Consequences in the Line of Duty
Firefighters put their lives on the line to protect communities from fire. Despite the intense heat, thick smoke, and chaotic surroundings, they show remarkable bravery and dedication. However, alongside these visible dangers, firefighters face an insidious threat that often goes unnoticed: exposure to Aqueous Film-Forming Foam (AFFF).
AFFF is a specialized firefighting foam widely used to suppress flammable liquid fires. While its effectiveness in extinguishing fires is commendable, recent studies have highlighted potential health risks associated with its exposure.
Firefighters, who frequently come into contact with this foam during their missions, may be at risk of adverse health consequences. In this article, you will delve into the topic of AFFF exposure and its potential impact on the health of firefighters.
Respiratory Health Effects
One of the most significant concerns regarding AFFF exposure among firefighters is its potential impact on respiratory health. While the foam effectively suppresses these fires, its chemical composition raises concerns about respiratory complications.
AFFF (aqueous film-forming foam) contains substances called per- and polyfluoroalkyl substances (PFAS). According to the EPA, these are long-lasting compounds that break down slowly over time and can be found in the blood of people and animals worldwide.
Moreover, these substances can also be found in various food products and the environment because they are widely used and persist for a long time.
Due to their long-lasting nature, PFAS pose a potential threat and can cause harmful health effects. When AFFF is used, PFAS can be released into the air as droplets or
particles. Firefighters may inhale these particles, which can lead to respiratory exposure.
Studies have shown that PFAS exposure through inhalation can have various respiratory health effects. Firefighters exposed to it may experience symptoms such as coughing, wheezing, shortness of breath, and chest tightness. Prolonged or repeated exposure to PFAS may contribute to the development of respiratory conditions like asthma and bronchitis.
Increased Cancer Risk
One of the most alarming health concerns associated with AFFF exposure among firefighters is the potential increased cancer risk. Recent studies have raised awareness of a possible link between AFFF exposure and certain types of cancer, leading to lawsuits and substantial settlements. The PFAS present has been associated with an elevated risk of cancer, including kidney, testicular, and prostate cancer.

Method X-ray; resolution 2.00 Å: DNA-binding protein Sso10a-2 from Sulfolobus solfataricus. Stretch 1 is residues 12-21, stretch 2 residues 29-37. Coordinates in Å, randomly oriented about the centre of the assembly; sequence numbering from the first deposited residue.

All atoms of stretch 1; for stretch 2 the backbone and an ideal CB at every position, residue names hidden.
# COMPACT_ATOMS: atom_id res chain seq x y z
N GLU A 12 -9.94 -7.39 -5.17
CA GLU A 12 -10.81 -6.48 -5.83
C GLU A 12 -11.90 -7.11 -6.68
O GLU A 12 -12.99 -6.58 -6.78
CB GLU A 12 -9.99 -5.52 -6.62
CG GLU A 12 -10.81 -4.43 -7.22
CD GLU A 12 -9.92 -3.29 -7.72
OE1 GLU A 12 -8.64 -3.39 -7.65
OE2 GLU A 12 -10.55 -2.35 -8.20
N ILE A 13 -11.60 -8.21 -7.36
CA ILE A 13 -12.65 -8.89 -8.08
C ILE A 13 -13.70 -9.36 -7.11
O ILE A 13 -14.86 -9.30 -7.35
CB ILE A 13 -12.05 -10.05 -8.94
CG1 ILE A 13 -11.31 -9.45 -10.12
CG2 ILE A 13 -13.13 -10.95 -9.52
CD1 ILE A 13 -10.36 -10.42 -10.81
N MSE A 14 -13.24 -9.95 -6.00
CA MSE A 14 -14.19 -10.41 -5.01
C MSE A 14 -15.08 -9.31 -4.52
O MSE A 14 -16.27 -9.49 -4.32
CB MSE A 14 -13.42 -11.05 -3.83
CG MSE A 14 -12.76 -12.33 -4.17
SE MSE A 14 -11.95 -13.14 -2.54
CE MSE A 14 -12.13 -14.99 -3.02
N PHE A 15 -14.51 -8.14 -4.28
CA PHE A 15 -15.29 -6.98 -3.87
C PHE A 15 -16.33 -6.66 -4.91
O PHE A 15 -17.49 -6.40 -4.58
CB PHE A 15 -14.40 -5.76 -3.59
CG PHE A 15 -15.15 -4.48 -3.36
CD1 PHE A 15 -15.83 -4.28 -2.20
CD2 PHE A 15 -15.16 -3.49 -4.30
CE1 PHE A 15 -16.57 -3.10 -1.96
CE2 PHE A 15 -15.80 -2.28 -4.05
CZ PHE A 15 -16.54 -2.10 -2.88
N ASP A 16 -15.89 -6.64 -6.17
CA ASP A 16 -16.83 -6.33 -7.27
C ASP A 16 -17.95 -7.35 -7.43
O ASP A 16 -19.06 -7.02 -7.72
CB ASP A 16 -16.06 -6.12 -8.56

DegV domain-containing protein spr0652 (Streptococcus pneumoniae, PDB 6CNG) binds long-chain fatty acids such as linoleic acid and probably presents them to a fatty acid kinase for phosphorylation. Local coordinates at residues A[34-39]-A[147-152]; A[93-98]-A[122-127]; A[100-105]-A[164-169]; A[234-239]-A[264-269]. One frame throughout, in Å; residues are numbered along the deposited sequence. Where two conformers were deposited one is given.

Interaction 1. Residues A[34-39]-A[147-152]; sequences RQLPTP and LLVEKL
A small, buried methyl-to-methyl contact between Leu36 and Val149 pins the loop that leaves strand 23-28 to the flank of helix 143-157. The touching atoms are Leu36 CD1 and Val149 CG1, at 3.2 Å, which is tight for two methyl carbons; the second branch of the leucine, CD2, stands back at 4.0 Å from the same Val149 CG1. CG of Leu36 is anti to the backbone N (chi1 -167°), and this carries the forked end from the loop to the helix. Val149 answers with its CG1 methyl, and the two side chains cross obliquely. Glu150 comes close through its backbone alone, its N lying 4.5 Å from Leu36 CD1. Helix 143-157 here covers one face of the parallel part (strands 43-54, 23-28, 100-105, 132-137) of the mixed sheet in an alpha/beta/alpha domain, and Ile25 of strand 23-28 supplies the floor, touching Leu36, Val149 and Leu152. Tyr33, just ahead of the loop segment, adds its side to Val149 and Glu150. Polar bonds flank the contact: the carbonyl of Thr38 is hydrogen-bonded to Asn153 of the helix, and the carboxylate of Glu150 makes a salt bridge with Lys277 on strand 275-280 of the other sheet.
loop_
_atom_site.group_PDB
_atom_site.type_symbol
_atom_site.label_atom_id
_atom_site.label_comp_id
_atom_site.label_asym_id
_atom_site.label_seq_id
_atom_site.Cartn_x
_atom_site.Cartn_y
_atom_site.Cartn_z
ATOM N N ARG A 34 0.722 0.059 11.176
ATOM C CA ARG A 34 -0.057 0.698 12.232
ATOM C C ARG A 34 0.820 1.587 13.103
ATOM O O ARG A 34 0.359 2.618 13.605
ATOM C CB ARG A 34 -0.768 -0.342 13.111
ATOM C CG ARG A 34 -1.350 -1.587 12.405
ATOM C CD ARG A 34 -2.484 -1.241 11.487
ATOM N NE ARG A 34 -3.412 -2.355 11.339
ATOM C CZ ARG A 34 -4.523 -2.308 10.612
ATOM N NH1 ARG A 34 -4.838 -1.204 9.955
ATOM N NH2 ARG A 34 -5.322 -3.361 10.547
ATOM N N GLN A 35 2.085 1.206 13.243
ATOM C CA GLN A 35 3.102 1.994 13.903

As awareness of the potential cancer risk grows, many affected firefighters have filed AFFF lawsuits seeking justice and compensation for their health issues. These lawsuits aim to hold the manufacturers of AFFF accountable for failing to adequately warn about the potential health risks associated with their products.
Several cases have been filed in recent years for claiming significant AFFF lawsuit settlements, with the amounts varying depending on factors. These include the severity of health conditions, duration of exposure, and individual circumstances.
Also, the exact AFFF lawsuit settlement amounts claimed related to the lawsuits are not publicly disclosed because of confidentiality agreements. However, as of July 2023, the AFFF settlements are beginning to take place for municipalities that have filed lawsuits regarding PFAS contamination.
These settlements involve addressing the contamination of soil, groundwater, and drinking water supplies. Notably, 3M is currently in advanced discussions to potentially pay $10 billion to resolve these claims.
It demonstrates the seriousness of the health problems encountered by firefighters impacted by exposure to it. Therefore, according to Bloomberg law, from July 2005 until March 2022, more than 6,400 PFAS-related claims were filed in federal courts, which was staggering.
Additionally, it is worth noting that, as per TorHoerman law, compensation sums might range from USD 40,000 to USD 300,000 or more, depending on the merits of the case and other particulars.
Hormonal and Endocrine Disruption